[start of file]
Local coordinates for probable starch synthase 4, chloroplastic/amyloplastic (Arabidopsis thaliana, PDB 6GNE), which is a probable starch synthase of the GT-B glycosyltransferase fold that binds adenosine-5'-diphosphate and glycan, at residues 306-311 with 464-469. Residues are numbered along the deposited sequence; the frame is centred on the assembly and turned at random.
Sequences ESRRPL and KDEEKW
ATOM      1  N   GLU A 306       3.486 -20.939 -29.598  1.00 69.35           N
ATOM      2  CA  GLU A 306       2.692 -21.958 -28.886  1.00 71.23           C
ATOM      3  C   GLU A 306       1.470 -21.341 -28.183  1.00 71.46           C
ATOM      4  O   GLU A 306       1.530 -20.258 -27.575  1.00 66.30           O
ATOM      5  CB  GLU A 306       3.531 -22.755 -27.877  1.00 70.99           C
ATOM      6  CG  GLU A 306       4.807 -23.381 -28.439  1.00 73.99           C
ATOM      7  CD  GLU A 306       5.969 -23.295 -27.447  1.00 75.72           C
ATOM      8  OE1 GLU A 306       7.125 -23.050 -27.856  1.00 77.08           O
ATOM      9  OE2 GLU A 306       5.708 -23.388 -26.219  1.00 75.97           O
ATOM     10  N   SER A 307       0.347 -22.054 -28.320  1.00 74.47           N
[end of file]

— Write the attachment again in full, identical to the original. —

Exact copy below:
Local coordinates for probable starch synthase 4, chloroplastic/amyloplastic (Arabidopsis thaliana, PDB 6GNE), which is a probable starch synthase of the GT-B glycosyltransferase fold that binds adenosine-5'-diphosphate and glycan, at residues 306-311 with 464-469. Residues are numbered along the deposited sequence; the frame is centred on the assembly and turned at random.
Sequences ESRRPL and KDEEKW
ATOM      1  N   GLU A 306       3.486 -20.939 -29.598  1.00 69.35           N
ATOM      2  CA  GLU A 306       2.692 -21.958 -28.886  1.00 71.23           C
ATOM      3  C   GLU A 306       1.470 -21.341 -28.183  1.00 71.46           C
ATOM      4  O   GLU A 306       1.530 -20.258 -27.575  1.00 66.30           O
ATOM      5  CB  GLU A 306       3.531 -22.755 -27.877  1.00 70.99           C
ATOM      6  CG  GLU A 306       4.807 -23.381 -28.439  1.00 73.99           C
ATOM      7  CD  GLU A 306       5.969 -23.295 -27.447  1.00 75.72           C
ATOM      8  OE1 GLU A 306       7.125 -23.050 -27.856  1.00 77.08           O
ATOM      9  OE2 GLU A 306       5.708 -23.388 -26.219  1.00 75.97           O
ATOM     10  N   SER A 307       0.347 -22.054 -28.320  1.00 74.47           N